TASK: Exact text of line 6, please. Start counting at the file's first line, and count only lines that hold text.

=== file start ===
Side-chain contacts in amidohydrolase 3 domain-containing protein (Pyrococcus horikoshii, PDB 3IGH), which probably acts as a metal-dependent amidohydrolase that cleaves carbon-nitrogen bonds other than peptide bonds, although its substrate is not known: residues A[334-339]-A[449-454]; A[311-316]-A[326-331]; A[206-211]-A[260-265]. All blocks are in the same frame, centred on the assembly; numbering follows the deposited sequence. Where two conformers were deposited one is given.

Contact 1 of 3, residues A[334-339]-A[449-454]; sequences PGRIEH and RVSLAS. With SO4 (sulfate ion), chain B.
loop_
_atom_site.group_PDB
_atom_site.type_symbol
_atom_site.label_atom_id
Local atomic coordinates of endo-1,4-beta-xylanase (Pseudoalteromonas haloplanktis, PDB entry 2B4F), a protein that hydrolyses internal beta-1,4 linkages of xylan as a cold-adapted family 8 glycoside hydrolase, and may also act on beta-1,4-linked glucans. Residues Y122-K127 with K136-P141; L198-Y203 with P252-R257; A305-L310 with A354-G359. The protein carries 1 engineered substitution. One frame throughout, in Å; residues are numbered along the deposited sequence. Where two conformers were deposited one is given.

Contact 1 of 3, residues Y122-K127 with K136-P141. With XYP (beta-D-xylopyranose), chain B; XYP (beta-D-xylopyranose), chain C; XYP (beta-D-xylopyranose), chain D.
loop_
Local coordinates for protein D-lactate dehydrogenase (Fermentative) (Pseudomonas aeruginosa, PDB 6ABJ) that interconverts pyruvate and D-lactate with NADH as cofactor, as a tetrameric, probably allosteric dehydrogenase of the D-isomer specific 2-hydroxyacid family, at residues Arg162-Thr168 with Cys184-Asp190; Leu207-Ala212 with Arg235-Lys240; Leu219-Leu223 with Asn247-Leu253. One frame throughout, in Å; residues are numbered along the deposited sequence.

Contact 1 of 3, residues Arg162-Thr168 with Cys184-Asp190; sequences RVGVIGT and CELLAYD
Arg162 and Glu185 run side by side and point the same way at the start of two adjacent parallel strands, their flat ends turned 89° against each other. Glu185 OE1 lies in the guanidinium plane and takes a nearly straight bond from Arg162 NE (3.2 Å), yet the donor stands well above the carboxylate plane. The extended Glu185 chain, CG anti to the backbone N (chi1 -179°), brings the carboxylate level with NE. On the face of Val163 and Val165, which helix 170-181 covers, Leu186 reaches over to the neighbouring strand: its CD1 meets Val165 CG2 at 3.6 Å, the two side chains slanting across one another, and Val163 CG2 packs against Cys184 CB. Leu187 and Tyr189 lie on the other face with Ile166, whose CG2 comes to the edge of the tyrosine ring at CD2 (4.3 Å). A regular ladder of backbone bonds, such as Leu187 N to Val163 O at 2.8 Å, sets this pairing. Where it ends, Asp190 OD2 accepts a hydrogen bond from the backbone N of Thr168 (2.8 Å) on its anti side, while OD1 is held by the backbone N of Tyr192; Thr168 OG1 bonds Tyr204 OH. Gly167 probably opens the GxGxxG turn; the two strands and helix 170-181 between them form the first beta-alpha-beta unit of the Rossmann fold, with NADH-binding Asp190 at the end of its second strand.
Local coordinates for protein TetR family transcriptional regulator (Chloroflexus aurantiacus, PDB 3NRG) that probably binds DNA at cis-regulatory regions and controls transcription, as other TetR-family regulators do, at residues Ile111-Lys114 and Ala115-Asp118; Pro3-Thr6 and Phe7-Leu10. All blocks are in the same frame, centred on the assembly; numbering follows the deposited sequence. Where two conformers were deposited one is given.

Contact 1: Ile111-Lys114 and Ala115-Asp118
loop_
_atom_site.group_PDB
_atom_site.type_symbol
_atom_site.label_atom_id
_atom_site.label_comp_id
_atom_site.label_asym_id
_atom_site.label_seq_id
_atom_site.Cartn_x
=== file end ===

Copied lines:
_atom_site.label_atom_id